October 14, 2011

Alright, I confess. I have all but endorsed Herman Cain for the GOP nomination. I still don't care which of the nine candidates wins the nomination, he (or she) will get my vote, without any thought, over Barack Obama.

That said, Herman Cain -- in my book -- has arisen to the occasion. You see, Mitt Romney is about as far to the left of any other the other eight contestants in the race and that is too far to the left for any conservative mantra.

Speaking of conservatives, the most recent Rasmussen poll says that 93 percent of likely voters who identify themselves as "conservative" line up behind anyone other than Romney. So that pretty much says that Romney is the center-right candidate (traditional Republican) while all the others are further to the right. This also means that in the mind of conservative voters Mitt Romney is no Ronald Reagan.

This also accounts for why Romney has held steady with 23 to 24 percent in the polls since, at least December of 2008.

There was bad news that greeted Romney on Thursday. The headline at the top of page one in the Wall Street Journal shouted what Mitt Romney didn't want to hear: “Cain Vaults to Lead in Poll.” Once again, Yogi got it right: It ain’t over til it’s over.

Twenty-seven percent of GOP primary voters picked Herman Cain as their first choice for the Republican nomination while Mitt Romney held firm at 23 percent, according to the NBC News/Wall Street Journal Poll.

We should have seen this coming.

Conservatives never took a liking to Mitt Romney. Rush Limbaugh says he’s not a “principled conservative.” A caller on his show said that Romney was “the white Obama.” Another was hoping Sarah Palin would re-consider and run against President Obama. Never mind all those polls that polls showed most Republicans didn’t want her to run. This kind of thing means nothing to the most passionate conservatives who won’t be happy until Ronald Reagan rises from the dead and hits the campaign trail. Anything is possible, but I’m guessing it’s not going to happen.

That’s where Herman Cain comes in. He’s no Reagan but to conservatives he comes a lot closer than anybody else, especially Mitt Romney.

Rush and his callers are right about one thing: Romney isn’t a principled conservative. In fact, you could make the case that he’s not a principled politician at all. He was pro-choice. Now he’s pro-life. He was for gay rights. Now he defends marriage between a man and a woman as “critical for the well-being of civilization.” He was for gun control. Now he’s a member of the National Rifle Association.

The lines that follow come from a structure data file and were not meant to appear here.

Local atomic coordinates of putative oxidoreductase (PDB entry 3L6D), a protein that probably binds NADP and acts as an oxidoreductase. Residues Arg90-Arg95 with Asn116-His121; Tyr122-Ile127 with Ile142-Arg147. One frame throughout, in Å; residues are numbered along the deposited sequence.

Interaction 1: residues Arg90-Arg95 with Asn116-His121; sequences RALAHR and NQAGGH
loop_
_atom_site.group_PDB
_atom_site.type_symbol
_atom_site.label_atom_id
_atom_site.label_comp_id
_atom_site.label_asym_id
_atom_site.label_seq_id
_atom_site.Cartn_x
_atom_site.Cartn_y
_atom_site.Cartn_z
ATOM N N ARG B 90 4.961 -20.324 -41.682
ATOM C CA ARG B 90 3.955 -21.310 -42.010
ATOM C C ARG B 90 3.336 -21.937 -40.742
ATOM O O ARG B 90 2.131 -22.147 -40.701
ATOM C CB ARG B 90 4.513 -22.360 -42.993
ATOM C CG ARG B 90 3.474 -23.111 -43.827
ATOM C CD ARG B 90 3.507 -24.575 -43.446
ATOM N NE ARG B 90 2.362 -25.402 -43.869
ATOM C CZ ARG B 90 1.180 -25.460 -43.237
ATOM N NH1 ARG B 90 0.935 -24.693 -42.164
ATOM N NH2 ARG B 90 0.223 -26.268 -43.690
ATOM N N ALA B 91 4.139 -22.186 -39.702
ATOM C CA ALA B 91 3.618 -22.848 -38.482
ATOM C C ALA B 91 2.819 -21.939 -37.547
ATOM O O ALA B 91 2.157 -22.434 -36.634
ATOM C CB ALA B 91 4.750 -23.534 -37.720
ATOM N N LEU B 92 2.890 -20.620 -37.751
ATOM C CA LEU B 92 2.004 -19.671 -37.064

Yes, running in liberal Massachusetts is one thing; running in Republican primaries for president is something else altogether.

And the other night at the debate, Newt Gingrich asked Romney why his capital gains tax cuts only benefit Americans whose incomes are below $200,000. Romney replied that the “rich can take care of themselves,” and that he’s concerned about “the middle class.” Barack Obama couldn’t have said it any better.

Conservatives bristle when they hear liberal journalists say there’s a civil war raging in the Republican Party. But there is, or at least there’s a great big schism between the “realists” and the “purists.” 

The realists say Romney is the only Republican who can beat Obama because he’s the one who can win the crucial independent vote.

The purists say McCain was a moderate, like Romney, and how did that turn out. Besides – and this is their go-to point – Reagan, a real conservative who never apologized for his conservatism, carried 49 states in one election, and that includes a lot of really, really blue states where liberals almost always win. There’s the proof, they say, that a real conservative can win. So why settle for Romney?

It’s a fair question, but what Rush and the other purists don’t get is that Ronald Reagan didn’t win simply because he was a real conservative. He won because he was Ronald Reagan. His personality, as much as his politics, won over blue collar Democrats and other lower-income voters who normally don’t vote for Republicans. And there’s no Ronald Reagan out there today. Not Palin. Not Bachmann. Not Perry. Not Santorum. But Herman Cain, the plain speaking guy who, in his words. was "po before he was poor,  grew up and made something of himself because he believes in personal responsibility? Maybe.

Here’s a question for my purist friends: Name a second conservative American president in the last 80 years? You can’t. Reagan’s the only one. 

If conservatives were so popular with the general electorate you’d think they’d have won a few more elections. Sure, all the Republican presidents since FDR were more conservative than their Democratic opponents, but that doesn’t make Eisenhower, Nixon, Bush the Elder or Bush the Younger real conservatives. And if the GOP had nominated more conservative candidates than the ones they did, the Democrat might very well have won.

The fat lady hasn’t sung yet. And that fat guy from New Jersey’s endorsement of Romney before the debate the other night may not put him over the top. Not a single real vote has been cast. But if Ronald Reagan pops into the minds of voters every time Herman Cain speaks Romney may get smoked.

He is already starting to remind me of the Gipper. Time will soon tell.

We believe that the Constitution of the United States speaks for itself. There is no need to rewrite, change or reinterpret it to suit the fancies of special interest groups or protected classes.